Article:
Python: practical uses for &=

Pete Fison
3 min readJul 27, 2023
Photo by Alexander Sinn on Unsplash

I learnt something new today and thought it might be interesting to other folks…

You might already be familiar with Bitwise operators, in which case you know that & is a binary AND operator. 1 & 1 is True (1) but all other combinations of 1s and 0s are False (0).

As a quick aside, and to illustrate its operation, this actually gives us a neat way of checking if an integer is odd (1) or even (0) since the last bit of an odd number is always going to be 1:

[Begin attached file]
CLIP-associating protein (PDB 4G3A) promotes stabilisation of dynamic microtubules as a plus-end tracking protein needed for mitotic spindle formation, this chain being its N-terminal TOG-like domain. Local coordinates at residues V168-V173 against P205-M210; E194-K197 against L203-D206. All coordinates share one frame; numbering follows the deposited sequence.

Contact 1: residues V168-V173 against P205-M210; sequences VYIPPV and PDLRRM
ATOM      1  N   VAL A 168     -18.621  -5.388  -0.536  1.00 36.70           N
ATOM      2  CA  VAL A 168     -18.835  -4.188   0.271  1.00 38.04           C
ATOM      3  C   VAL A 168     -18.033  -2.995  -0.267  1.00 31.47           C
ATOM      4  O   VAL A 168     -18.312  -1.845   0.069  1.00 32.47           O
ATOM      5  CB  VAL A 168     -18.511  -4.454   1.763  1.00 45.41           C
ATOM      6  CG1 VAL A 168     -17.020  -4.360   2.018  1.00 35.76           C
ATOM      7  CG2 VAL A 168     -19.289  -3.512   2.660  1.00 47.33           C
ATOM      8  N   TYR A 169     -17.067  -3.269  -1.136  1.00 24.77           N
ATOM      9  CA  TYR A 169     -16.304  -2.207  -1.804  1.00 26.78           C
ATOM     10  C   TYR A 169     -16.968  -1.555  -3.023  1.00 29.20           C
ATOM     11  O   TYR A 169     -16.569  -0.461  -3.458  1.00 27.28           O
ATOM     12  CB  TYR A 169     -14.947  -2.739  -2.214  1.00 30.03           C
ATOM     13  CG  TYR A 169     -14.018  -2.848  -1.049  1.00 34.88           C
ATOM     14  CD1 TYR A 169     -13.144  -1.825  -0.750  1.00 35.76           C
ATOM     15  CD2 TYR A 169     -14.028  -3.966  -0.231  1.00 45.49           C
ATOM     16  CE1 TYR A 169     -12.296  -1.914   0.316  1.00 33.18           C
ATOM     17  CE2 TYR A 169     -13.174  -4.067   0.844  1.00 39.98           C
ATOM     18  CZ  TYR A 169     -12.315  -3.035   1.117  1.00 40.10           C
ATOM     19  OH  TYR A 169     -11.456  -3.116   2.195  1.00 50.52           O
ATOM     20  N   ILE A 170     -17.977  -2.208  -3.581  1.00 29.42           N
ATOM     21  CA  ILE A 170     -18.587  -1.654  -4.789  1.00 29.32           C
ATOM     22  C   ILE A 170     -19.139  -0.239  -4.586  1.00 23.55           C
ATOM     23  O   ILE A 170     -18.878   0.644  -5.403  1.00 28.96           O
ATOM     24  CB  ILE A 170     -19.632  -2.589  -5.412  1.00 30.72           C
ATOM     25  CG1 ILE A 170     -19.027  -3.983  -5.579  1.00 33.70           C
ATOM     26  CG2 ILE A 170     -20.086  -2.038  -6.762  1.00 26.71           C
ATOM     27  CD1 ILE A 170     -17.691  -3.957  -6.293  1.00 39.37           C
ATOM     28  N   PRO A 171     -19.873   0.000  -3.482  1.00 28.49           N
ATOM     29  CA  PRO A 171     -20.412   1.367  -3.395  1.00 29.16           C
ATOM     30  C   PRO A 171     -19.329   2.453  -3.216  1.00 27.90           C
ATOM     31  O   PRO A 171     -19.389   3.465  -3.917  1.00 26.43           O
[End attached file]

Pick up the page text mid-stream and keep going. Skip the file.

>>> for x in range(100):
... print(f"{x} is {'odd' if x & 1 else 'even'}")
0 is even
1 is odd
2 is even
3 is odd
4 is even # etc

If you’re familiar with Assignment (or ‘update’) operators like += you’ll know they’re a useful shorthand for performing an operation and then assigning the result back to the original object i.e. the one on the left hand side of the operator. &= works the same… It performs the binary AND operation and assigns the value back to the original object.

>>> a = 11
>>> a &= 1
>>> a
>>> a &= 0
>>> a
>>> type(a)
<class 'int'>

I’m not sure whether it’s by happy coincidence or design but the same syntax can be used to perform an AND operation on the elements of two sets and (thanks to Terry Davis for pointing this out in the…



Pete Fison

Experienced Python developer with a special interest in web scraping, data wrangling, ETL, NLP, and AI Prompt Engineering. Former IT Director & Video Producer.